It’s the same with lessons. Sometimes a lesson might not work, but it can be tweaked with new activities and/or simplified instructions. Other times, an activity doesn’t resonate with students no matter how much you tweak it. Toss it.

 

Going through the motions is blah. When you dislike a lesson, ask yourself why.

  • Are the students learning from the experience?  If they are learning and engaged, keep it.
  • You may be going through the motions because you’ve taught the lesson too many times.
  • Is it because you’re starting something new? If it’s new curriculum, keep it. It may be the case of too much new material too soon, which is always overwhelming.
  • If it’s a lesson that never quite works, but you forget how much it doesn’t work until you take it out each year, toss it.
  • If the information and resources are outdated, toss them. Do the same with books that contain obsolete information.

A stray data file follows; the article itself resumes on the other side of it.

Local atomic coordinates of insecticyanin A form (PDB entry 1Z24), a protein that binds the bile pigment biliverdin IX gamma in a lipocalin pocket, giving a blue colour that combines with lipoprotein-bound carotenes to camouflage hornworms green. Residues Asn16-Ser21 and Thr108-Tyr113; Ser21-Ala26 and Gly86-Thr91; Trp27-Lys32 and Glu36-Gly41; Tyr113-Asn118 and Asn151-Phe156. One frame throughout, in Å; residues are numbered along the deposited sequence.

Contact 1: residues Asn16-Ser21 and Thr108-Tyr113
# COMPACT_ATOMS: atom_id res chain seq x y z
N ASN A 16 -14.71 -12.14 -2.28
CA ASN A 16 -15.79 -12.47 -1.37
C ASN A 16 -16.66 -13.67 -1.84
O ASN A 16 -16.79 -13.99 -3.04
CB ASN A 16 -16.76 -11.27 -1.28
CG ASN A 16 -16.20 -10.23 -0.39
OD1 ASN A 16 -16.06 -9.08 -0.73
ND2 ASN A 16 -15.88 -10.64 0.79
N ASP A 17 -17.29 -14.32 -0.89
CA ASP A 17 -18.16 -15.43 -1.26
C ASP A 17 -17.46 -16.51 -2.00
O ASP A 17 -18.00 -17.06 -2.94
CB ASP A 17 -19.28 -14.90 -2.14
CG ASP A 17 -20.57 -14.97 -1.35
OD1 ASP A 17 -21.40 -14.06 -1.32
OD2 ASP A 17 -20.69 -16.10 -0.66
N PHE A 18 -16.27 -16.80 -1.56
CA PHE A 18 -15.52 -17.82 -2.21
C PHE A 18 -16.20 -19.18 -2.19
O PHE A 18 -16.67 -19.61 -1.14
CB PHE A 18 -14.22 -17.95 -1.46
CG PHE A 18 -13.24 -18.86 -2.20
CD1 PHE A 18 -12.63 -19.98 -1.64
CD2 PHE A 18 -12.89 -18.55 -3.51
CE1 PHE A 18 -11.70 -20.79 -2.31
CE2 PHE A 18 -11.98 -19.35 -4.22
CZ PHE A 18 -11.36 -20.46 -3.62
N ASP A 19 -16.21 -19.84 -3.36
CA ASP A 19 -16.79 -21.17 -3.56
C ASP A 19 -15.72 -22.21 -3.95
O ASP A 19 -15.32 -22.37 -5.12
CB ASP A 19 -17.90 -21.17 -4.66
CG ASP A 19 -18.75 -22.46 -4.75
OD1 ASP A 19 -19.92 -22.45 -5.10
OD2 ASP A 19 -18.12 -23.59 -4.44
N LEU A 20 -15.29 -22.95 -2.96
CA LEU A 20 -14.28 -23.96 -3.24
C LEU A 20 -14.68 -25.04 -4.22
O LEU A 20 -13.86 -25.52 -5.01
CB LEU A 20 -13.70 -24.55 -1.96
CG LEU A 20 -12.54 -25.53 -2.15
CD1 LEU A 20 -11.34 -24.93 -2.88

• In-service lesson materials and anything else that you haven’t used in over five years, give them the old heave-ho!
  • If you have changed grade levels or subjects within the past five years and still have materials from the previous grade, keep what enhances your current grade level for centers, independent projects, etc.  

If someone shares a resource that works better than your own, let the new process in, add personal touches, and toss the old one. If it does not work for you, share it with someone else, or toss it.  

 

Never-ending lesson plans you strive to make better are a waste of time.  

 

Let go of perfection.

 

Again, if the students are engaged and learning, keep the activity, but toss trying to make it perfect. There’s too much else to do!